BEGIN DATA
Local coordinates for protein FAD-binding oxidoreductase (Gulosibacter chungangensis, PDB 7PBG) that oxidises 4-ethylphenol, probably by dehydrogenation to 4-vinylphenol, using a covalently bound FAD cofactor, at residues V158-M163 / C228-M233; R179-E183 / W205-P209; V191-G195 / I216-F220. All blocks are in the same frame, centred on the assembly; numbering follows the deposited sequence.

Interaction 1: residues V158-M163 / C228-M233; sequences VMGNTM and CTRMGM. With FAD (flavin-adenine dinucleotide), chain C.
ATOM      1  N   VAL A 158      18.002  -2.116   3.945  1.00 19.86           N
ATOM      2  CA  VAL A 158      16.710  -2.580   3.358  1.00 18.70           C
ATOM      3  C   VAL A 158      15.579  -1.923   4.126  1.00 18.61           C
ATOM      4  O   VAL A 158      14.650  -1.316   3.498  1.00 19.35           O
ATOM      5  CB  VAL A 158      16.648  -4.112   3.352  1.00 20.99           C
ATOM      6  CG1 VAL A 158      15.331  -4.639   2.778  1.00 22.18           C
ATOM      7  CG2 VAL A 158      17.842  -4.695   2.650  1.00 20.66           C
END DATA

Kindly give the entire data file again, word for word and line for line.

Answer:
Local coordinates for protein FAD-binding oxidoreductase (Gulosibacter chungangensis, PDB 7PBG) that oxidises 4-ethylphenol, probably by dehydrogenation to 4-vinylphenol, using a covalently bound FAD cofactor, at residues V158-M163 / C228-M233; R179-E183 / W205-P209; V191-G195 / I216-F220. All blocks are in the same frame, centred on the assembly; numbering follows the deposited sequence.

Interaction 1: residues V158-M163 / C228-M233; sequences VMGNTM and CTRMGM. With FAD (flavin-adenine dinucleotide), chain C.
ATOM      1  N   VAL A 158      18.002  -2.116   3.945  1.00 19.86           N
ATOM      2  CA  VAL A 158      16.710  -2.580   3.358  1.00 18.70           C
ATOM      3  C   VAL A 158      15.579  -1.923   4.126  1.00 18.61           C
ATOM      4  O   VAL A 158      14.650  -1.316   3.498  1.00 19.35           O
ATOM      5  CB  VAL A 158      16.648  -4.112   3.352  1.00 20.99           C
ATOM      6  CG1 VAL A 158      15.331  -4.639   2.778  1.00 22.18           C
ATOM      7  CG2 VAL A 158      17.842  -4.695   2.650  1.00 20.66           C